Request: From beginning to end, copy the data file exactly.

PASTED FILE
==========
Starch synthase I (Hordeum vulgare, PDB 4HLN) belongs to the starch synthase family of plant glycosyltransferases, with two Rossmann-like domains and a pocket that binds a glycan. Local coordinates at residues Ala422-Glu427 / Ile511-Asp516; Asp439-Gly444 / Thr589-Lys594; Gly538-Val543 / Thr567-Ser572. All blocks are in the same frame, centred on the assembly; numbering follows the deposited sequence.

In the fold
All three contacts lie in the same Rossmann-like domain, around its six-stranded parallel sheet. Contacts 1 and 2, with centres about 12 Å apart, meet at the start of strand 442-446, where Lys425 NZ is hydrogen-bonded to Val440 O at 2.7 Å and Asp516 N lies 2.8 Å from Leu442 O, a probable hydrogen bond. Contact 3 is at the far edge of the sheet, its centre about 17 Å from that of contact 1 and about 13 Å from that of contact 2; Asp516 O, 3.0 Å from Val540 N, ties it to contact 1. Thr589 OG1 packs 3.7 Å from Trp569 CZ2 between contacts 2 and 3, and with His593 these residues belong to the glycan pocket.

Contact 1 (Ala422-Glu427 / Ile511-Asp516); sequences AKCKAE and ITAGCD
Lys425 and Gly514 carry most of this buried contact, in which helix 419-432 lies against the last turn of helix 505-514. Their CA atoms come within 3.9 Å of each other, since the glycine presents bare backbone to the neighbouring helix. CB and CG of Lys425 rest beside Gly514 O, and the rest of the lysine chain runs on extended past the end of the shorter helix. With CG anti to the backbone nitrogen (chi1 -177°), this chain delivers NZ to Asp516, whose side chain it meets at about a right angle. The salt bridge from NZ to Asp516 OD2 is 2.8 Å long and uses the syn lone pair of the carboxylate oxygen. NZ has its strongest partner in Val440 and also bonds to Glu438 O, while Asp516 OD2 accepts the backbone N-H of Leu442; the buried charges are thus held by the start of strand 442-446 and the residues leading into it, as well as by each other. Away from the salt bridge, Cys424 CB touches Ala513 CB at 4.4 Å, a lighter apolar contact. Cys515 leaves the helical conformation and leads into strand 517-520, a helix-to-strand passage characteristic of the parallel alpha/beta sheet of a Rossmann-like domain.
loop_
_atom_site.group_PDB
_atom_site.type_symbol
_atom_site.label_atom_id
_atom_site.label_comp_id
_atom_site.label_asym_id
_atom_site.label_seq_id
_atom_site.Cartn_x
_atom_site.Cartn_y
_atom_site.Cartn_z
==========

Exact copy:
Starch synthase I (Hordeum vulgare, PDB 4HLN) belongs to the starch synthase family of plant glycosyltransferases, with two Rossmann-like domains and a pocket that binds a glycan. Local coordinates at residues Ala422-Glu427 / Ile511-Asp516; Asp439-Gly444 / Thr589-Lys594; Gly538-Val543 / Thr567-Ser572. All blocks are in the same frame, centred on the assembly; numbering follows the deposited sequence.

In the fold
All three contacts lie in the same Rossmann-like domain, around its six-stranded parallel sheet. Contacts 1 and 2, with centres about 12 Å apart, meet at the start of strand 442-446, where Lys425 NZ is hydrogen-bonded to Val440 O at 2.7 Å and Asp516 N lies 2.8 Å from Leu442 O, a probable hydrogen bond. Contact 3 is at the far edge of the sheet, its centre about 17 Å from that of contact 1 and about 13 Å from that of contact 2; Asp516 O, 3.0 Å from Val540 N, ties it to contact 1. Thr589 OG1 packs 3.7 Å from Trp569 CZ2 between contacts 2 and 3, and with His593 these residues belong to the glycan pocket.

Contact 1 (Ala422-Glu427 / Ile511-Asp516); sequences AKCKAE and ITAGCD
Lys425 and Gly514 carry most of this buried contact, in which helix 419-432 lies against the last turn of helix 505-514. Their CA atoms come within 3.9 Å of each other, since the glycine presents bare backbone to the neighbouring helix. CB and CG of Lys425 rest beside Gly514 O, and the rest of the lysine chain runs on extended past the end of the shorter helix. With CG anti to the backbone nitrogen (chi1 -177°), this chain delivers NZ to Asp516, whose side chain it meets at about a right angle. The salt bridge from NZ to Asp516 OD2 is 2.8 Å long and uses the syn lone pair of the carboxylate oxygen. NZ has its strongest partner in Val440 and also bonds to Glu438 O, while Asp516 OD2 accepts the backbone N-H of Leu442; the buried charges are thus held by the start of strand 442-446 and the residues leading into it, as well as by each other. Away from the salt bridge, Cys424 CB touches Ala513 CB at 4.4 Å, a lighter apolar contact. Cys515 leaves the helical conformation and leads into strand 517-520, a helix-to-strand passage characteristic of the parallel alpha/beta sheet of a Rossmann-like domain.
loop_
_atom_site.group_PDB
_atom_site.type_symbol
_atom_site.label_atom_id
_atom_site.label_comp_id
_atom_site.label_asym_id
_atom_site.label_seq_id
_atom_site.Cartn_x
_atom_site.Cartn_y
_atom_site.Cartn_z